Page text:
TITLE: An Audience of One
AUTHOR: Eugene Wallingford
DATE: September 21, 2006 5:58 PM
What if they through a talk and no one came?
I went to a talk on teaching here today and was the only
member of the audience. The speaker came, of course,
and the organizer of the talk, too. But then there
was just me.
honored me by giving his talk anyway. During the session,
a fourth person arrived, and he was half-audience and
The talk was on
Small Group Instructional Diagnosis
(SGID), a technique that helps faculty receive information
on how well a course is going. The technique resembles
the writers' workshop used in the creative writing world
community. In the course of a class period, a moderator
-- a person with no connection to the students or course,
and preferably not in a power relationship with the
instructor -- poses three or four questions to the students
and then works with them via group discussion to arrive at
a consensus about what is working in the course and what
could stand improvement. The moderator requires certain
skills at guiding discussion and framing the points of
consensus. The author -- the instructor -- is not
present to hear the discussions; instead, the moderator
meets with the instructor soon after the diagnosis to
present the feedback and to discuss the course. Much like
a PLoP workshop group, instructors often serve in round-robin
as moderators of SGIDs for one another. SGIDs are usually
done during the semester, after students have enough time
to know the course and instructor but early enough that
the professor can use the information to improve the
course content, structure, delivery, etc.
Many instructors might think of this as useful only for
"bad teachers" who need to get better. But I think that
even the best instructors can get better. Getting feedback
and using it to inform one's practice seems like a good
idea for any instructor. The colleague who gave this
presentation, a math professor, is widely recognized as
one of the best teachers at my institution, and he has
used SGIDs in his own courses. I can imagine having a
SGID done in one of my courses, and I can also imagine
offering this tool as a possibility to a faculty member
who came to me looking for ways to improve their teaching.
I can even imagine using the tool to diagnose a particular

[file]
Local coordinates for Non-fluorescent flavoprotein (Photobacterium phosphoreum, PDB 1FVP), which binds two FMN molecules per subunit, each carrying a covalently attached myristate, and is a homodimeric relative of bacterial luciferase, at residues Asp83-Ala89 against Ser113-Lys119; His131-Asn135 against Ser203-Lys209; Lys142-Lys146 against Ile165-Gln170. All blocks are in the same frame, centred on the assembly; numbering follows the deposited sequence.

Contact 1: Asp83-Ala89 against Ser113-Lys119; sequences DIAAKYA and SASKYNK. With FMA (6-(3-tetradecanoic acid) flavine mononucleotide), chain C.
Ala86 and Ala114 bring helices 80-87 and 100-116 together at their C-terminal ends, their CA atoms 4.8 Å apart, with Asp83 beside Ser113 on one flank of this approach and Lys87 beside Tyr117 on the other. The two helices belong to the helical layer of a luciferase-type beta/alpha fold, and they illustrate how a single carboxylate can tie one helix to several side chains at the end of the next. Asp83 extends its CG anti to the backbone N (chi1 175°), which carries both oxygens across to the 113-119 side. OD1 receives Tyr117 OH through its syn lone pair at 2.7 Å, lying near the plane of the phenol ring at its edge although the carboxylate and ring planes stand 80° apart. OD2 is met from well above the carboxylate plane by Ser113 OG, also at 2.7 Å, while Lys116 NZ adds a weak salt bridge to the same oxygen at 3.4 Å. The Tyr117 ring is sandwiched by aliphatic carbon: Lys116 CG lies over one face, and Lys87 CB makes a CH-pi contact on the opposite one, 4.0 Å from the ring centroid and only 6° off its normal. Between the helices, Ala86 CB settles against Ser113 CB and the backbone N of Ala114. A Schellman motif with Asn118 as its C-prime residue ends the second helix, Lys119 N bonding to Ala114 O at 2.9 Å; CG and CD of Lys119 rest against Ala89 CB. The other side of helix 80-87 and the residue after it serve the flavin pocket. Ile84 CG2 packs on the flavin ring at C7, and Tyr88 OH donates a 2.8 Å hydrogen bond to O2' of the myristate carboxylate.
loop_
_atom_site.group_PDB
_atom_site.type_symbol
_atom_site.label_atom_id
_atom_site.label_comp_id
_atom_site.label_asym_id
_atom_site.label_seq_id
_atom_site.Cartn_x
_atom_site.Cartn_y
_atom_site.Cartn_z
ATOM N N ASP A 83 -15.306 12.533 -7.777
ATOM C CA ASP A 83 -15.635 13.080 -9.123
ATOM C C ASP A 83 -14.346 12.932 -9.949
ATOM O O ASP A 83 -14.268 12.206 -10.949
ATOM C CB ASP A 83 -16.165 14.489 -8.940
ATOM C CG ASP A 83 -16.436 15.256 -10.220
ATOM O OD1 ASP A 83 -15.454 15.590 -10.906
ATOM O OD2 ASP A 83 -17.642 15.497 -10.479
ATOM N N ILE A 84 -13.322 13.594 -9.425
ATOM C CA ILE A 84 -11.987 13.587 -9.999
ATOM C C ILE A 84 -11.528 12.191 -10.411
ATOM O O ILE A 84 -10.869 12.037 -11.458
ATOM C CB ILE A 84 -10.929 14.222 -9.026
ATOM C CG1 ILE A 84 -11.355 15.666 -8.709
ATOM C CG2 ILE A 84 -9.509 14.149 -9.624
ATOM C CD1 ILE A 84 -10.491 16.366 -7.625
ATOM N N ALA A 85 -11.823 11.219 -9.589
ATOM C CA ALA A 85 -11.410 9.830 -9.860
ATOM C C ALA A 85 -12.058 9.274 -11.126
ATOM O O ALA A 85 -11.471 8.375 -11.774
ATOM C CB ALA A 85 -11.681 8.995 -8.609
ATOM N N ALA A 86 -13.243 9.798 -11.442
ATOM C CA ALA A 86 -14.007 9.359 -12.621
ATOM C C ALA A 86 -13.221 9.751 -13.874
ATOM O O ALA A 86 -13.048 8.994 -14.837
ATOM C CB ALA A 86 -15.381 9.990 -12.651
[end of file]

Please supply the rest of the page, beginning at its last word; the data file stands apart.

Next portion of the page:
instance of a course -- not because I think that there is
something intrinsically wrong in my approach, but because
the particular mix of me, the course, and the student
body in the course don't seem to be working.
The similarity between the SGID and a writer's workshop
seemed strong. I'm thinking about how one might augment
the process I was shown using ideas from PLoP workshops,
such as the summary the workshop group does before moving
on to "things we like" and "ways we think the author
could improve the work".
Also much like the PLoP experience, this process requires
that a teacher take the risk to have students discuss
their work openly in front of a third party and be willing
to listen to feedback and fold it back into the work.
Many writers are uncomfortable with this idea, and I know
that many, many university professors are uncomfortable
with this idea. But getting better usually requires an
element of risk, if only by allowing honest discussion to
I'm glad I was the one person who showed up for the talk.
I learned from the presentation, of course, but the discussion
that took place afterward, in which the half-and-half latecomer
described his teaching career and the role an SGID had in
helping him earn tenure, was even more illuminating. He
was a good storyteller.
By the way, there is still plenty of time to register for
which is collocated in Portland this year with
I'm looking forward to both conferences, though I'm sad
that I won't be able to
run at Allerton Park
before, during, and after PLoP!